Making Friends After College

3 Expert Tips for Making Friends After College

Life changes after the age of 25. Making friends after college takes a backseat to our new responsibilities.

Making Friends After College
Photo by Andrea Piacquadio on

We start feeling the stress of having less time in the day. We have a tendency to become so focused on achieving our goals that rarely include building strong friendships.

Friends are what makes life worth living. In fact, it’s been suggested that having
close friendships means you’re less like to experience heart disease or other
serious health problems as you age.

Friendships are important to living a long and happy life.

Making Friends After College Does Not Need to be Hard

With so much positive benefit from having solid friendships, how can we go
about making friends after college? Especially when we no longer have the time
and energy to make friends like we used to?

Working Student Without Friends
Photo by Retha Ferguson on

Meet up Regularly

Friendship only comes when you spend time with people regularly. If you’re trying to socialize by joining a group or hanging out with your coworkers after work, you need to be consistent about it.

It’s important to realize that just going once isn’t going to cut it. You need to become a familiar face. Eventually, you’ll develop deep connections with one or more people of the group.

Making Friends as an Adult
Get Out There and Get Vulnerable

Share Your Experiences

If you don’t chime in on the conversation, no one has a chance to get to know you. Share the details of your life. but be sure to be casual about it.

Slip in details about your vacation last year if the conversation turns to interesting travel destinations.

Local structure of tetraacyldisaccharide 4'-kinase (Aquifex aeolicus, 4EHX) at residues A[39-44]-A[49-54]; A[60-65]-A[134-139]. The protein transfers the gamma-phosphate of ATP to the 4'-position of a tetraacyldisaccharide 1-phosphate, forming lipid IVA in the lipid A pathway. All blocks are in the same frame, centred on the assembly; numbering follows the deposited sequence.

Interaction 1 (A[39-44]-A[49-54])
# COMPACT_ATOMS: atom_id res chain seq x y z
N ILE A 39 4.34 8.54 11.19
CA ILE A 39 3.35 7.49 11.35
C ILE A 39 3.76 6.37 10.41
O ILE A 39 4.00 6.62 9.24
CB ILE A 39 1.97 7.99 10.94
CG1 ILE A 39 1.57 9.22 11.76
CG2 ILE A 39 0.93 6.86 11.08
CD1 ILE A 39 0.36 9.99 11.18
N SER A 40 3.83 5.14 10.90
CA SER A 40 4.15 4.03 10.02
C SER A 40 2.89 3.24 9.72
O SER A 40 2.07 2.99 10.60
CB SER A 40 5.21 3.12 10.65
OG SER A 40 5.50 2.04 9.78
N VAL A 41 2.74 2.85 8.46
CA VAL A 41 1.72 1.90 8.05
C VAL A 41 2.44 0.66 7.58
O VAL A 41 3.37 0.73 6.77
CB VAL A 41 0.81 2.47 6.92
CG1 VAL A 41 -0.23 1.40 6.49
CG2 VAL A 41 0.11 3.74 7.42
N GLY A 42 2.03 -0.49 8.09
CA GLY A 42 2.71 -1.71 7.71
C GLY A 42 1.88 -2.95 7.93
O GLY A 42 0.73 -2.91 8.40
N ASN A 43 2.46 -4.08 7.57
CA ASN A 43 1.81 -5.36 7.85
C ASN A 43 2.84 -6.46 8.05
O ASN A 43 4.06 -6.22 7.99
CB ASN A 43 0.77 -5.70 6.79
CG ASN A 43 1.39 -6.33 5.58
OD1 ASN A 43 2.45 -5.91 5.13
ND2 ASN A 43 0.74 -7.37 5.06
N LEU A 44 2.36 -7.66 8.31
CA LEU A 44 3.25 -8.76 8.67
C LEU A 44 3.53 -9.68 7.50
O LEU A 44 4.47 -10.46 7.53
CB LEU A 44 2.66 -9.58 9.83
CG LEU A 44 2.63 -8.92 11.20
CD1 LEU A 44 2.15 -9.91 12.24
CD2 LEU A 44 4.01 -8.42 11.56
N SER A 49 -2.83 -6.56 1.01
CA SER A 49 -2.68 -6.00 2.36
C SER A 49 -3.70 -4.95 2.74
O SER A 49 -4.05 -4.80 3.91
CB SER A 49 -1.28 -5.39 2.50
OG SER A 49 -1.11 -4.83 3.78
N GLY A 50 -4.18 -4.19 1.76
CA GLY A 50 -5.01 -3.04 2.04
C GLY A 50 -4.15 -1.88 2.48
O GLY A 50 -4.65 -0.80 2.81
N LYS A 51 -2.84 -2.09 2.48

Mention something funny your cat did when you got home from work. The idea here is to let people have a glimpse of your life, without hogging the conversation.

Once you’re done sharing, ask someone a question to keep the conversation going.

It's Perfectly Okay to Feel Nervous
It’s OK to Feel Nervous

Start Up The Conversation

It’s a sure fire way NOT to make new friends if you’re hiding in a corner. The
next time you’re in a group of people, be the one to start the conversation.

Say hello. Ask a question. Get the conversational ball rolling.

You’ll be amazed at how grateful people are when you start up the conversation.

Sometimes people hang back out of fear of rejection but are actually looking for an excuse to chat.

As an added benefit, you’ll become more attractive to the other people around you, for being
the one bold enough to make the first move.

Making friends can seem like hard work initially, but really it’s just about being authentic and willing to communicate with those around you.

By jumping in, you show the world you’re someone worth knowing.

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